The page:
On this Memorial Day all of us think of the wars the United States has fought and the men and women who served in them. Everyone who served in wartime has been changed by the experience, many have been injured either physically or mentally and others have survived more mature and serious. But the wars we remember are the big ones–the Civil War, World Wars I and II, and Vietnam. Other wars are almost forgotten although to the individuals who lived through them, it’s not the size of the war that counts but the extremity of the experience.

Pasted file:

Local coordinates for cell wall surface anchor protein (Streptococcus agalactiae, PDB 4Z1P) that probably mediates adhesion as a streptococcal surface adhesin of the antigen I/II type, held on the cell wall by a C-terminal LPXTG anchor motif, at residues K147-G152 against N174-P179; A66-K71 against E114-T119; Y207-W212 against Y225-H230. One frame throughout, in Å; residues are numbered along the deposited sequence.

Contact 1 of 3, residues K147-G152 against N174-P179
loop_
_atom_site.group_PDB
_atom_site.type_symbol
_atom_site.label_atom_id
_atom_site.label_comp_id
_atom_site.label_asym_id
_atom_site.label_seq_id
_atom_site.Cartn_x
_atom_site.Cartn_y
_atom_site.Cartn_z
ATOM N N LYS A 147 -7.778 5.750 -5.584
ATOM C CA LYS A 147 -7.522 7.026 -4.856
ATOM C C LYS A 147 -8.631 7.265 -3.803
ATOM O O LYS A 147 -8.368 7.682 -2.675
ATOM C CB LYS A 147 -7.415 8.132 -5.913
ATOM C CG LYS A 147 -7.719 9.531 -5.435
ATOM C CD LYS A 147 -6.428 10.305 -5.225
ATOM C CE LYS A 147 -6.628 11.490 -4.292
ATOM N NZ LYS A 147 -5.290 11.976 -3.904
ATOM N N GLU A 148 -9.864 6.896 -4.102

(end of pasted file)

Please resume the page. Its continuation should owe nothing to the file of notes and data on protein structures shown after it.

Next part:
The Korean War from 1950-1953 is one of the forgotten wars although thousands of troops served in it and more than 35,000 died. It was a harsh war in a bitter climate and was fought by the sons and younger brothers of men who had served in World War II, but it never caught the imagination of the country. Reading the books and looking at the websites about the war, we can see how important it was. One momentous change, although almost unnoticed, is that it finally led to desegregation in America’s armed forces. President Truman signed the bill authorizing desegregation in 1948, but most of the units which entered the Korean War were completely segregated. The military was not eager to embrace a multiracial force until the dramatic losses in Korea made it necessary to replace many white soldiers. Gradually servicemen realized they could serve together as effective units. It was not until 1951, three years after Truman’s ruling, that the Army finally announced plans for desegregating all units. Even forgotten wars can have far-reaching effects. So as we remember our service men and women let’s include all of them from all the wars that have shaped American history.
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